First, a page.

Peter Carlson of The Washington Post has great fun with the legacy of the three Bob Joneses who served as consecutive presidents of Bob Jones University, and with the tradition-breaking appointment of Stephen Jones as the school's new president. He mentions some of the details that made Bob Jones II a three-dimensional character:
As a child traveling on his father's evangelistic crusades, Bob Jones Jr. would hang bedsheets up like theater curtains in hotel rooms and perform plays of his own creation. As a student at his father's college, he founded a campus Shakespeare company and played Shylock in "The Merchant of Venice," a role he reprised throughout his life.
In the '30s he traveled to Stratford-upon-Avon to study acting. For more than a decade, he barnstormed America with "Curtain Calls," a one-man show of Shakespearean monologues. In 1937, Warner Bros. offered him a screen test.
He declined: The Lord was calling him to run Bob Jones University. He became vice president in 1932 and president in 1947.
He built up the drama department and the film department, which produced feature-length movies, including one based on his novel about the Inquisition, "Wine of Morning." After World War II, Bob Jr. traveled Europe, buying paintings by Botticelli, Tintoretto, Rubens, Rembrandt, and building up BJU's art museum.
He mines the humor in an unbroken Bob Jones education:
It's possible to go from preschool to a PhD and never attend a school that isn't named after Bob Jones. In fact, BJU's next president, Stephen Jones, did exactly that.
Then, many paragraphs later, he returns to it:
He was born in the clinic at BJU and he never really left. He went to Bob Jones preschool, Bob Jones Elementary, Bob Jones Junior High, Bob Jones Academy. He has a bachelor's degree in public speaking from BJU, a master of divinity from BJU, and on Saturday -- the day he becomes president of BJU -- he'll receive his PhD in liberal arts studies from BJU. He met his wife at BJU and has worked as a teaching assistant, residence hall supervisor and vice president for administration at BJU.
Carlson's story is hindered, though, by a gratuitous use of sneer quotes -- the kind that not only wrench a two-word phrase from a full sentence, but also telegraph editorial disapproval.
First there's the dreaded one-sentence summary of a complex history:
For eight decades, BJU has been led by three generations of Bob Joneses -- preachers who pioneered a combative and highly political form of fundamentalism that gave rise to the "Christian Right."
(Does this mean the Christian Right would never have existed without the Bob Jones dynasty? Please.)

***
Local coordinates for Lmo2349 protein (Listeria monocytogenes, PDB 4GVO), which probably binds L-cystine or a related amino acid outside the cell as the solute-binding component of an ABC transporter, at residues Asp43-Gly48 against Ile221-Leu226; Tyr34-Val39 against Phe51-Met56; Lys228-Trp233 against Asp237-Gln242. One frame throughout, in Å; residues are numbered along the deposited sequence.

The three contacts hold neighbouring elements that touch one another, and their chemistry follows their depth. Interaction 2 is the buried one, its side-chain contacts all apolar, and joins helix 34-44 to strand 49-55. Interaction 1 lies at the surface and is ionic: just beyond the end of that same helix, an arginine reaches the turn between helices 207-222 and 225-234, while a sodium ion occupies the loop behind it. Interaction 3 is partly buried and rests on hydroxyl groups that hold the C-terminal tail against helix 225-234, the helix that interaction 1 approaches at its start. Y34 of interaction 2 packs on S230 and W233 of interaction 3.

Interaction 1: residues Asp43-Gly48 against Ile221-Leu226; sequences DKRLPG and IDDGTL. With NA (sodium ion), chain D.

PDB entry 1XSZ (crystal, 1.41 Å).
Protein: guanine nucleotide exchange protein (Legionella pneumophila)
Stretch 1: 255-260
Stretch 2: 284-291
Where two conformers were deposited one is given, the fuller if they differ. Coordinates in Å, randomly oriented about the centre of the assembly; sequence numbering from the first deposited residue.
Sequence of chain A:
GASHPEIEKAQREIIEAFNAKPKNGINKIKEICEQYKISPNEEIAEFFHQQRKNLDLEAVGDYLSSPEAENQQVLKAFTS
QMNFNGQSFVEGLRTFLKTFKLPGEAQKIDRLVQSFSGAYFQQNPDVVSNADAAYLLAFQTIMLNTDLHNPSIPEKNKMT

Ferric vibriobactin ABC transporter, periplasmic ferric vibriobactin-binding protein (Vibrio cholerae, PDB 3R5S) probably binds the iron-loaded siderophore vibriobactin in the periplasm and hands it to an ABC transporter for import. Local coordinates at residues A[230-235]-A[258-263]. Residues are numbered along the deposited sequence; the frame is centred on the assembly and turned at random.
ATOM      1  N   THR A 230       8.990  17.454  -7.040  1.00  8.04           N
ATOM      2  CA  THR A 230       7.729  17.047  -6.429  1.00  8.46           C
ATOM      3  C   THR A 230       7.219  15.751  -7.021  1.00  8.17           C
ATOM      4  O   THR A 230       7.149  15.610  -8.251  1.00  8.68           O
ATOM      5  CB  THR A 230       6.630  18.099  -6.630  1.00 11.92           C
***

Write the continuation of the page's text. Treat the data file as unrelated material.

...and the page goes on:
Then there's the refusal simply to quote people on their own terms:
The context [of campus rules] is BJU's mission, which is to give students a "Christlike character." That includes smoking, drinking, dancing, gambling, TVs in dorm rooms, uncensored Internet access and most modern music, including rock, rap, country, jazz -- even Christian music if it has a "sensual" beat.
. . . The difference between Bob Jones and secular schools, Pait says, is that at BJU every teacher is a fundamentalist Christian and every subject is taught from a "Christian worldview."
. . . A month later, Dr. Bob shocked the BJU community by ending the ban, declaring it merely a symbolic protest against "one-world government."
Lest we miss the point, Carlson also gives us these atmospheric details in the office of Bob Jones III (pictured, center, in an otherwordly moment when Ian Paisley visited the campus for a building dedication):
He's sitting in the dusky gloom of his office. The walls are dark wood, decorated with mementos of beasts he shot -- a deer head, an elk head, moose antlers.
At 65, Dr. Bob is a thin man with a warm smile and a friendly manner -- except when he's denouncing the sins of his godless nation.
Yes, the man hunts animals! (No word on whether he actually eats them, too.) And for the sake of comparison, his office doesn't look terribly dark in the photo accompanying this feature in The Greenville News.
Considering the three Bob Joneses' far more provocative remarks -- about racial segregation, Jerry Falwell, George H.W. Bush, Alexander Haig and the pope (any pope) -- it's not as though Carlson lacked volatile material.
With a bit of restraint, Carlson would have delivered a wry, detached profile of the Jones patriarchs. Instead, he'll leave some conservative Christians baffled at why The Washington Post has such trouble mentioning the basic concept of a Christian worldview without a typographical qualifier.